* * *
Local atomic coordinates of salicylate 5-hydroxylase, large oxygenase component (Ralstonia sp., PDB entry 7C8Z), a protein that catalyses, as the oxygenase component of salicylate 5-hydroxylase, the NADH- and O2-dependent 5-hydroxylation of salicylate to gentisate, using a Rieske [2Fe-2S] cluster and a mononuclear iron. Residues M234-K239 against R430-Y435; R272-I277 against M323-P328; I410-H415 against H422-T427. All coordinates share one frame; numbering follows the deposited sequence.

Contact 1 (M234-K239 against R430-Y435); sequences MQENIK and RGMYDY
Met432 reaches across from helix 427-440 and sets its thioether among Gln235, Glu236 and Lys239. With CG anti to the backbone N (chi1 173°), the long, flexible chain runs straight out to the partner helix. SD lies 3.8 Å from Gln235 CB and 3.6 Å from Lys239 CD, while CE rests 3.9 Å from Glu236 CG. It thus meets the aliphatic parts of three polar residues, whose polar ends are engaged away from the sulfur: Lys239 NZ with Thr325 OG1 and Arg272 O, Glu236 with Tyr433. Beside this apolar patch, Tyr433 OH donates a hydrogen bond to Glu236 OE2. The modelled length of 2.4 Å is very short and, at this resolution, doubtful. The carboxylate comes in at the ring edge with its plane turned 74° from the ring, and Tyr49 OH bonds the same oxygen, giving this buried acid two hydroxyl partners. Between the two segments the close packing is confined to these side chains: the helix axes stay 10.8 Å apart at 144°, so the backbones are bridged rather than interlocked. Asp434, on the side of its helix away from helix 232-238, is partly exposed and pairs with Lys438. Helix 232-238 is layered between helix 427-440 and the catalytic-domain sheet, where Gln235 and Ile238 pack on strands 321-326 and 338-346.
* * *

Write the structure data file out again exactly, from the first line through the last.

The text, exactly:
Local atomic coordinates of salicylate 5-hydroxylase, large oxygenase component (Ralstonia sp., PDB entry 7C8Z), a protein that catalyses, as the oxygenase component of salicylate 5-hydroxylase, the NADH- and O2-dependent 5-hydroxylation of salicylate to gentisate, using a Rieske [2Fe-2S] cluster and a mononuclear iron. Residues M234-K239 against R430-Y435; R272-I277 against M323-P328; I410-H415 against H422-T427. All coordinates share one frame; numbering follows the deposited sequence.

Contact 1 (M234-K239 against R430-Y435); sequences MQENIK and RGMYDY
Met432 reaches across from helix 427-440 and sets its thioether among Gln235, Glu236 and Lys239. With CG anti to the backbone N (chi1 173°), the long, flexible chain runs straight out to the partner helix. SD lies 3.8 Å from Gln235 CB and 3.6 Å from Lys239 CD, while CE rests 3.9 Å from Glu236 CG. It thus meets the aliphatic parts of three polar residues, whose polar ends are engaged away from the sulfur: Lys239 NZ with Thr325 OG1 and Arg272 O, Glu236 with Tyr433. Beside this apolar patch, Tyr433 OH donates a hydrogen bond to Glu236 OE2. The modelled length of 2.4 Å is very short and, at this resolution, doubtful. The carboxylate comes in at the ring edge with its plane turned 74° from the ring, and Tyr49 OH bonds the same oxygen, giving this buried acid two hydroxyl partners. Between the two segments the close packing is confined to these side chains: the helix axes stay 10.8 Å apart at 144°, so the backbones are bridged rather than interlocked. Asp434, on the side of its helix away from helix 232-238, is partly exposed and pairs with Lys438. Helix 232-238 is layered between helix 427-440 and the catalytic-domain sheet, where Gln235 and Ile238 pack on strands 321-326 and 338-346.